In the dressing room he stood in front of the mirror while two girls stitched him into his costume. They giggled and eyed him from beneath their pasted lashes. You’re the one in the buffalo scene? He nodded and they turned pink, right up to the roots of their molded, antiseptic-smelling curls. The hero, they purred, cinching the pants tighter around his waist. He held his breath and stared ahead, avoiding their coy smiles and peals of laughter, the way they licked and bit the thread. These girls found his silence rugged and masculine, the wound of some mysterious hardscrabble life, and the less he said, the more they blushed. Their awkward attempts at sultriness, as their fingers slid over him, made him feel (even so many years later) embarrassed by his body and what it invited. He stared at his face in the mirror and tried to concentrate on his line. Returning to Chicago after the war, he’d had trouble sleeping, so in the middle of the night he’d take a few scraps of paper into the bathroom, scribble down the lines he’d seen at the movie-house that week, and try to recreate the faces of John Gilbert or Lionel Barrymore in the mirror. It was the only time he had to himself, those nights, away from the nervous energy of his mother. She spent her days soft-shoeing through the rooms, drawing long ski-like tracks against the grain of the rug, and cooking him soft food—rice in cold milk, scrambled eggs—nothing to crack or grind, as if the noise in his head would torment him. She and his sister would confide in low tones in the back of the flat, out on the porch where the laundry flew—as though any sound at all would startle him, remind him just what he’d lost. Sometimes they would look at him—lean and wasting, smoking his cigarettes through the kitchen window—and turn their brimming eyes away.

The girls kept him late at the fitting, and when he motioned that he was getting a ride up to the set with the wrangler, one of them said, “I’ll go with you—they need one of us up there,” and began packing her sewing kit.

While she adjusted her eyelashes in the mirror, Indian #9 walked ahead, out to the bleached esplanade where the truck was waiting. The wrangler, shouldering coils of rope and costume harnesses, closed up the trailer and waved him into the cab. The air inside was pungent with horse sweat, leather, and grassy manure. The girl climbed in after him and pretended to slip; she pouted and sighed until he offered her a hand up. He’d met this kind of girl before—nice complexion but bad teeth, kittenish but sloppy—not poised enough to be in front of the camera, and too artless to know the difference between vanity and mystique. She smiled up at him, her eyes heavy and shy, one false lash already curling up at the end. He stared at the naked smear of glue on her lid.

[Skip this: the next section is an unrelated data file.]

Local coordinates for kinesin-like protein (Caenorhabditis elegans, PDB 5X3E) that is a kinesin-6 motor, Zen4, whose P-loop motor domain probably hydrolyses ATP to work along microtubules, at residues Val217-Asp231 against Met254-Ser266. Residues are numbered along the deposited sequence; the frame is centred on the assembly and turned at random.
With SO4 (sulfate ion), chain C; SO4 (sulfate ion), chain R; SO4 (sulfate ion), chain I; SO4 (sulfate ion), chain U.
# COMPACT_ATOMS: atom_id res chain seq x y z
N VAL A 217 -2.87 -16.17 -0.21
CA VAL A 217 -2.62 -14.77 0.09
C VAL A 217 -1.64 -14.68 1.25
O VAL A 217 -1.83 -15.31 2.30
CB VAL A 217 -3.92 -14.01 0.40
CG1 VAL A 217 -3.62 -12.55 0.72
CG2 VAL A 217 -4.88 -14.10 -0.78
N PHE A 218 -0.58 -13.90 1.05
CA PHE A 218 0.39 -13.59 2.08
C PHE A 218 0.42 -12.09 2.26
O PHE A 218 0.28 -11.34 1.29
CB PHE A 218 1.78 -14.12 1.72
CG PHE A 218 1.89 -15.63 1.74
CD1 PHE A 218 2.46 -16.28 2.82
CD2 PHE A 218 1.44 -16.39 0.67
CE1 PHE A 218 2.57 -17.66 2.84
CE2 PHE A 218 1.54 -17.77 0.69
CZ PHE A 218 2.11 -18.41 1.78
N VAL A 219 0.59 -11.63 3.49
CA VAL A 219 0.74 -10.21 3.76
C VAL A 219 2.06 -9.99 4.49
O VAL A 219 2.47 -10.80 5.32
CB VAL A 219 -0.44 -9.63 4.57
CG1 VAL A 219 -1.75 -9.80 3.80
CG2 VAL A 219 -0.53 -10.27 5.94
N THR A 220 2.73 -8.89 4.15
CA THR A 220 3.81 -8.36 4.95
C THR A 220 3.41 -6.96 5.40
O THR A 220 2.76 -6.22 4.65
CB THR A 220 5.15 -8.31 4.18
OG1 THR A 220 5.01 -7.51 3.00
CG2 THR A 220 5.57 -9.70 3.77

From up the road someone whistled. “Hey, hold up!” Through the windshield he saw the blonde man jogging towards them. Those gray eyes lifted to meet his, and suddenly the air in the cab seemed unbearably thick.

“Ooh! We better make room,” the girl giggled, climbing into Indian #9’s lap. A fake French perfume lifted from her skin. He turned his head away but wasn’t sure where to look.

He felt the blonde man ease into the seat next to him, and his stomach surged. Squeezed between the two men in their dusty khakis, with the girl nestled in his lap, he could only stare out the windshield as they sputtered up the hill. He gazed at the violet iceplant along the cliffs, out to the faraway scrim of the ocean, hoping for a glimpse of the buffalo. The Spanish-tiled roof of the hotel dropped away, and he remembered the Chumash man recounting how he’d sculpted many of those clay tiles over his knees, until his skin was stained a deep red. The girl chattered on, and even though she twisted subtly against Indian #9’s groin, grabbing his thigh with every lurch and turn, he was all too aware of his knee knocking gently against the blonde man’s—just an accidental brush as the tires waddled and popped over the gravel. Every drop of blood flooded to the hollow of his kneecap. While the girl talked, the blonde man turned to him and winked. Indian #9 swallowed dryly and half-smiled back, wondering what it meant. Was it that he approved of the girl, or disapproved? Or was it something else entirely? He folded his arms across his chest so no one could see how his veins jumped. On the next turn, he pulled his knee away.

The set was just a wild glen between the hills, standing in for the wind-swept plains of the Middle West. It was the biggest set he’d ever been on—there were no walls or backdrops, just the sky. Normally, back in the city, other movies would be shooting just a few yards away. The noise had always made him feel safe. But here there were no saws and hammers to drown out the directors at their megaphones. No moody violins or traffic rushing past or the cricket-like trill of cameras. He heard only the hiss of the ocean, the wind in the trees. His bronzer was starting to melt away. He stepped up to his mark, and told himself to focus.

Under a white tent, the girl had set to work mending a cigarette burn in another Indian’s jacket. Behind the camera, the blonde man consulted with the director, who fanned himself peevishly with his straw hat. This director was young, with an expensive Princeton haircut and plump, inquisitive lips that he kneaded constantly with one knuckle. Beside him the blonde man, with uprolled sleeves and well-thumbed suspenders, lifted a viewfinder to frame the scene.

The crew waited patiently in the rising island dust, their arms burned and folded. Indian #9 stood alone in front of the camera. Behind him, the herd of buffalo was hidden in the tall grass. He saw only their brown humps: musky, sun-warm shag tinseled with hay. One of the assistants jogged over and tried to shoo them apart, but they trod stubbornly together, snorting and churning up dirt. Then, nearby, the grasses snapped and flattened, and one of them nosed out into the glen. Indian #9 drew a breath. Instinctively he tried to cry out—his tongue slicked the roof of his mouth—but all he managed was a stupefied rasp. It wasn’t the animal he recognized from the nickel, or the covers of Kit Carson dime novels. This buffalo was white, like a cloud, with drowsy, silver-flecked eyes that opened and closed in the warm December sun.